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United States v. Kelley

decided: January 10, 1989.

UNITED STATES OF AMERICA, PLAINTIFF-APPELLEE,
v.
WILLIAM J. KELLEY, DEFENDANT-APPELLANT



Appeal from the United States District Court for the Southern District of Indiana, Indianapolis Division. No. IP 87-48-CR--James E. Noland, Judge.

Posner, Flaum, and Manion, Circuit Judges.

Author: Flaum

FLAUM, Circuit Judge.

Defendant-Appellant William Kelley was convicted by a jury in the Southern District of Indiana on one count of willfully filing a false individual income tax return, in violation of 26 U.S.C. § 7206(1), and eight counts of willfully assisting others in filing false income tax returns, in violation of 26 U.S.C. § 7206(2). Kelley appeals from the judgment of conviction asserting that: (1) the district court erred in refusing to eve a tendered instruction on good faith reliance on advice of counsel; (2) the district court erred in admitting into evidence certain statements pursuant to Federal Rule of Evidence 801(d)(2)(e); (3) the district court erred in failing to dismiss the eight counts under § 7206(2) as barred by the statute of limitations; (4) there was insufficient evidence to support the convictions; (5) the district court erred in admitting an exhibit into evidence; and (6) the district court erred in refusing to give a tendered instruction on first amendment protection of advocacy. For the reasons stated in this opinion, we affirm the judgment of conviction.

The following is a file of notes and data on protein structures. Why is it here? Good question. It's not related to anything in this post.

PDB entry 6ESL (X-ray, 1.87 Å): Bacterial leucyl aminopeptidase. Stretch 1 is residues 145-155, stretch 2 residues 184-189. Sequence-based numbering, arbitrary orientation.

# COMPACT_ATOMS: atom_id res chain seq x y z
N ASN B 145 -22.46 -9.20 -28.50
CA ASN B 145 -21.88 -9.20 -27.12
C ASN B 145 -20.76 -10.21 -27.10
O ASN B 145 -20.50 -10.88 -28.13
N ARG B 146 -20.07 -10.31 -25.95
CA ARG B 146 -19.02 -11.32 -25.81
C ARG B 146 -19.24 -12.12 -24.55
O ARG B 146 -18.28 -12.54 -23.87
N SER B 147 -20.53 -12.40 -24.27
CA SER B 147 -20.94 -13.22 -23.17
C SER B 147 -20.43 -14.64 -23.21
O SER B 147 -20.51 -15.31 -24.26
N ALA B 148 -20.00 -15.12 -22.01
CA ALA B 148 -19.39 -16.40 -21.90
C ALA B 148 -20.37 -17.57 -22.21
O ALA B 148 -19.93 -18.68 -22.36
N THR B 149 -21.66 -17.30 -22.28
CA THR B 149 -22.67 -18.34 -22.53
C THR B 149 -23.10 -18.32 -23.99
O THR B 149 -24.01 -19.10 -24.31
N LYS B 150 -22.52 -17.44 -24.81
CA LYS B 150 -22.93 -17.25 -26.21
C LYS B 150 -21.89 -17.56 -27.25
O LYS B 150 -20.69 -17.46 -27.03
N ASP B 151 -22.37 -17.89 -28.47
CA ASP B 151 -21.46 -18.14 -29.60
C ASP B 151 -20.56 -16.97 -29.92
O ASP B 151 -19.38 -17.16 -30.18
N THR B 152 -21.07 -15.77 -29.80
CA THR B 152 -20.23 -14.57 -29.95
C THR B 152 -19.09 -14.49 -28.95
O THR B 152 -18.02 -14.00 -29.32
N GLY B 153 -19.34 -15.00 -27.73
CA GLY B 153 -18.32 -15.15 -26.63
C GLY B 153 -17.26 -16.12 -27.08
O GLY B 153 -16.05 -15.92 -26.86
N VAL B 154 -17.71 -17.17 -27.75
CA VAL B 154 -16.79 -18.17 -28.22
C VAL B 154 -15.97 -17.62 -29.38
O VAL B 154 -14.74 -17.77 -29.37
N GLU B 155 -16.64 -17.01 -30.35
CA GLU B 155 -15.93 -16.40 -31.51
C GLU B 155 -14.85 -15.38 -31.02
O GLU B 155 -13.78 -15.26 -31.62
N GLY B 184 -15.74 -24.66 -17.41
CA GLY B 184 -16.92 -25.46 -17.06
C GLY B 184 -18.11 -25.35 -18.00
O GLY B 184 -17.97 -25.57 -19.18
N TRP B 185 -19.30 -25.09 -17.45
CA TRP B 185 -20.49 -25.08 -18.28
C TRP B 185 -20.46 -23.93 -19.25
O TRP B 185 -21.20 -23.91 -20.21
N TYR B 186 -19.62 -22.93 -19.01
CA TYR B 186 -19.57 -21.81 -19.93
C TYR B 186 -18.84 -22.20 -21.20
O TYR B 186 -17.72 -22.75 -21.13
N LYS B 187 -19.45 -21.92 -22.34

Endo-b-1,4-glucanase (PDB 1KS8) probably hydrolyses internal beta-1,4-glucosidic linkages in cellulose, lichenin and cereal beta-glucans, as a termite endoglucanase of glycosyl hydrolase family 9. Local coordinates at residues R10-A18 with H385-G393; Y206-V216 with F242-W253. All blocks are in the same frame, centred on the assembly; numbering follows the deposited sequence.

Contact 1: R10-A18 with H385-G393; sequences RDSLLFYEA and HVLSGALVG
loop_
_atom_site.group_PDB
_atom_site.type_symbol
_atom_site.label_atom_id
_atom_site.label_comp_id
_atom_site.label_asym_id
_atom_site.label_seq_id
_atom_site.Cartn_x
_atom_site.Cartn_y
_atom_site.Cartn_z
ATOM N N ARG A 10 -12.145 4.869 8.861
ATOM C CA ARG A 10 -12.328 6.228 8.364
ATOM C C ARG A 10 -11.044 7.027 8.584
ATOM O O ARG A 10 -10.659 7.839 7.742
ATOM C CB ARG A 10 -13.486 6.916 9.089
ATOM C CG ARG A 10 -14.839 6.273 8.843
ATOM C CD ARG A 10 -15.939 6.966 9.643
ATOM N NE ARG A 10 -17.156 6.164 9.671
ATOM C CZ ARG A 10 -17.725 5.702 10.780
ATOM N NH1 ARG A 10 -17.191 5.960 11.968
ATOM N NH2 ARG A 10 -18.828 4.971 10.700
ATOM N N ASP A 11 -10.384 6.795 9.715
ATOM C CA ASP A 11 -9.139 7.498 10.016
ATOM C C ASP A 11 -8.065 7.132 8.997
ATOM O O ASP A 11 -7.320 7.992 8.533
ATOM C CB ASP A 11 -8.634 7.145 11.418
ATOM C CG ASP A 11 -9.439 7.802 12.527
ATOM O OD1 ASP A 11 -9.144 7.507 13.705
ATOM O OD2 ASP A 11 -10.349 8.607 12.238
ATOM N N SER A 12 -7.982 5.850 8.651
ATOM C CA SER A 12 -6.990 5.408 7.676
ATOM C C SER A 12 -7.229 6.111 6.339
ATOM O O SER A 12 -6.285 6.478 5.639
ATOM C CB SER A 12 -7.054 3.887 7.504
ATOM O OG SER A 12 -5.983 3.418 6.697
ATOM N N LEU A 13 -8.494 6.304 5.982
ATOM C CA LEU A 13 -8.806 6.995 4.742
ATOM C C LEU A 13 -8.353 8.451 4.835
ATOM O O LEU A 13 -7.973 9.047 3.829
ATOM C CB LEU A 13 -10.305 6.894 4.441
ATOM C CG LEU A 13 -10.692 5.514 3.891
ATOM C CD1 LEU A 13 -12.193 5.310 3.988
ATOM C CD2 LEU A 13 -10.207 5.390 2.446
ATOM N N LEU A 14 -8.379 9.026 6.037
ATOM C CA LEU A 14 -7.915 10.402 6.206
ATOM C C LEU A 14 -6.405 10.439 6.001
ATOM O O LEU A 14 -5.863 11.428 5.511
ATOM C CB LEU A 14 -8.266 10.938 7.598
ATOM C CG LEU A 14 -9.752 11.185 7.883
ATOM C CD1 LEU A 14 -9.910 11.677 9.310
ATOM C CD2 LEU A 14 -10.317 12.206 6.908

I.

This case concerns a tax shelter investment known as Stephen Mandarano Fine Arts, Ltd. ("SMFA"). Stephen Mandarano owned both SMFA, a New Jersey corporation, and a New Jersey art publishing company called Graphic House. The tax shelter worked as follows. Investors bought original lithographic plates from SMFA, along with the rights to the lithograph prints made from the plates and the photo reproductions of the prints (collectively, "artwork"). Investors paid between $12,500 and $18,500 in cash and signed a promissory note for the balance of between $155,000 and $238,000. According to the SMFA offering memorandum, the promissory notes were part recourse and part non-recourse-- i.e., the investor was personally liable for the recourse portion of the note (approximately one-third of the total note amount), while the non-recourse portion was secured only by the sale of the artwork. The investors assigned distribution rights to the artwork to Graphic House. As Graphic House sold the artwork, 50% of the receipts were applied to the recourse portion of the notes; the other 50% was retained by Graphic House. According to the offering memorandum, investors could claim depreciation deductions against the cash payment and the recourse portions of the notes each year for seven years following the initial investment.